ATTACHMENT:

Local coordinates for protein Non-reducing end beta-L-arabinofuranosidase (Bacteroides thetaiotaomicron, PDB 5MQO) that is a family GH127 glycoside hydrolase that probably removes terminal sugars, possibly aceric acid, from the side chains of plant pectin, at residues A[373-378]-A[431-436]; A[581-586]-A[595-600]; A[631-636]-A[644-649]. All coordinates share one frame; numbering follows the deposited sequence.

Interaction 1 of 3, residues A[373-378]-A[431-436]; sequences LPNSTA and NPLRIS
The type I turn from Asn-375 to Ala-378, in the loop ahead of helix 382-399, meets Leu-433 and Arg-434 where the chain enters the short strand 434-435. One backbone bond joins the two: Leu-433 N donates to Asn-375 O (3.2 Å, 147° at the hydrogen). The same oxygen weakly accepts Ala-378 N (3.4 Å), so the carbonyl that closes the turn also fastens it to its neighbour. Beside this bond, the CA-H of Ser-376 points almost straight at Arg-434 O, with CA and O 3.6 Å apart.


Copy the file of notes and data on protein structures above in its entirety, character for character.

Local coordinates for protein Non-reducing end beta-L-arabinofuranosidase (Bacteroides thetaiotaomicron, PDB 5MQO) that is a family GH127 glycoside hydrolase that probably removes terminal sugars, possibly aceric acid, from the side chains of plant pectin, at residues A[373-378]-A[431-436]; A[581-586]-A[595-600]; A[631-636]-A[644-649]. All coordinates share one frame; numbering follows the deposited sequence.

Interaction 1 of 3, residues A[373-378]-A[431-436]; sequences LPNSTA and NPLRIS
The type I turn from Asn-375 to Ala-378, in the loop ahead of helix 382-399, meets Leu-433 and Arg-434 where the chain enters the short strand 434-435. One backbone bond joins the two: Leu-433 N donates to Asn-375 O (3.2 Å, 147° at the hydrogen). The same oxygen weakly accepts Ala-378 N (3.4 Å), so the carbonyl that closes the turn also fastens it to its neighbour. Beside this bond, the CA-H of Ser-376 points almost straight at Arg-434 O, with CA and O 3.6 Å apart.